(from "Apple Cookbook" by Olwen Woodier)
- 2 cups sifted all-purpose flour
- 1½ teaspoons baking powder
- 1 teaspoon baking soda
- 1 teaspoon ground cinnamon
- 2 cups sour cream or 1½ cups plain yogurt
- ¼ cup apple juice or cider
- ¼ cup sugar or honey
- ¼ cup butter, melted
- 2 eggs
- 2 medium apples (McIntosh, Golden Delicious, Empire)
- vegetable oil for frying
- butter, lemon juice, sugar (optional)
Place the flour, baking powder, baking soda, and cinnamon in a large mixing bowl, blender, or food processor. Add the sour cream, apple juice, sugar, butter, and eggs. Beat or blend until smooth. The batter will be very thick. Allow the batter to rest for 30-60 minutes.
Core and grate the apples. Stir into the batter.
Heat a heavy skillet over medium-high heat and grease with approximately 1 teaspoon of vegetable oil. Drop the batter onto the hot griddle a few tablespoons at a time (for larger pancakes, measure ¼ cup batter).
When bubbles appear on top after approximately 2 mintes, turn and brown the other side. Serve with butter, lemon juice, and sugar.
Yield: 4-6 servings (16-20 pancakes)
Celebrate Black History Month: Abolitionist Women's Recipes
In celebration of Black History Month, ECO Girls designed, wrote, and published a booklet of recipes by abolitionist women.
Food for the Fight features seven prominent 19th century women abolitionists and their recipes: Mary Brooks, Elizabeth Chandler, Lydia Maria Child, Angelina Grimke, Laura Haviland, Lucretia Mott, and Harriet Tubman. In addition to traveling and giving lectures, these women raised money for organizations committed to the abolition of slavery by hosting bake sales at antislavery fairs and abolitionist teas within their homes. Their recipes exemplify how abolitionist women used ingredients that were locally produced (rather than made by slave labor) and readily on hand (highlighting the importance of frugality and conscious consumerism). These recipes are a reminder that women have always worked as leaders for their own empowerment and the empowerment of others, using the tools of mindful consumption, repurposing, and a commitment to making and buying food products that heal, unite, and nourish. We hope to nurture these same values in our Eco Girls, so that they might, as the women abolitionists before them, be of service to their family and communities in our own times.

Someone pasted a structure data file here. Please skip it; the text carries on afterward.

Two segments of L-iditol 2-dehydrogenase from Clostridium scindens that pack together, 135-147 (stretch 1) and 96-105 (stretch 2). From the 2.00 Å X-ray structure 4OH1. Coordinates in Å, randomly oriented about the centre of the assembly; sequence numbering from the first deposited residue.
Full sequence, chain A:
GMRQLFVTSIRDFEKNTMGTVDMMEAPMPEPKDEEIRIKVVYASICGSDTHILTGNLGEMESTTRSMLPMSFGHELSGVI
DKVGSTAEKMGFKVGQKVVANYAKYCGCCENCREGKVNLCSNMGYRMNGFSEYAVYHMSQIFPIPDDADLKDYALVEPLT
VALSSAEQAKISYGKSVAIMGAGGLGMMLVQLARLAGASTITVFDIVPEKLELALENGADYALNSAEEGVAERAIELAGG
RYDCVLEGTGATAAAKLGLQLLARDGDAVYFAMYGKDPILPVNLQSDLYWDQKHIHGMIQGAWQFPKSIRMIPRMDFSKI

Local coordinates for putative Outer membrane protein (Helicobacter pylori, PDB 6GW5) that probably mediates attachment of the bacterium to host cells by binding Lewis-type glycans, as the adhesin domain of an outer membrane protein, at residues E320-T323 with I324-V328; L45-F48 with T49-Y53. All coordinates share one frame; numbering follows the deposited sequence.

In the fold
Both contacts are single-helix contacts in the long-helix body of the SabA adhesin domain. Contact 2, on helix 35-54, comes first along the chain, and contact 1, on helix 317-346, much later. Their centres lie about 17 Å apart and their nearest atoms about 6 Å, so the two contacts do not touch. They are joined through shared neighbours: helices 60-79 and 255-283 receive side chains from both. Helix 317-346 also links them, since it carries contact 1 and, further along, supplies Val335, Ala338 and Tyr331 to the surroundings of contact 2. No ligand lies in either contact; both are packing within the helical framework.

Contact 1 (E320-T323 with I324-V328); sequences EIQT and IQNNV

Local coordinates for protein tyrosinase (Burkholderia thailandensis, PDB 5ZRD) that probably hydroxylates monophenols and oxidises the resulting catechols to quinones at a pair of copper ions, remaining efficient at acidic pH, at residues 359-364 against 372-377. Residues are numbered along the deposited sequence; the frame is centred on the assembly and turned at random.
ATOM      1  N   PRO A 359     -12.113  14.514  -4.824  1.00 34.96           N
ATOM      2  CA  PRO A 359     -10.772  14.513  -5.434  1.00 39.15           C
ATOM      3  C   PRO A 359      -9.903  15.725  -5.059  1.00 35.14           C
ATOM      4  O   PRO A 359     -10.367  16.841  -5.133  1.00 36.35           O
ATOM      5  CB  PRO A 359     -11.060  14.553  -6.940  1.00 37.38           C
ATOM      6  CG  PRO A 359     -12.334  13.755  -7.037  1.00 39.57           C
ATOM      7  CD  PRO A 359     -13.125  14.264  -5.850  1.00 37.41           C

To purchase a copy of the booklet, please contact us. All proceeds will go to benefit ECO Girls.
Each week of Black History Month, we will unveil a high-resolution PDF of one of the booklet spreads.
This week's abolitionist woman is Elizabeth Chandler. You can download the PDF by clicking on the thumbnail image below. (Note: PDF is approximately 10MB.)
Previous week's PDFs:
Laura Haviland. You can download the PDF by clicking on the thumbnail image below. (Note: PDF is approximately 10MB.)
Harriet Tubman. You can download the PDF by clicking on the thumbnail image below. (Note: PDF is approximately 10MB.)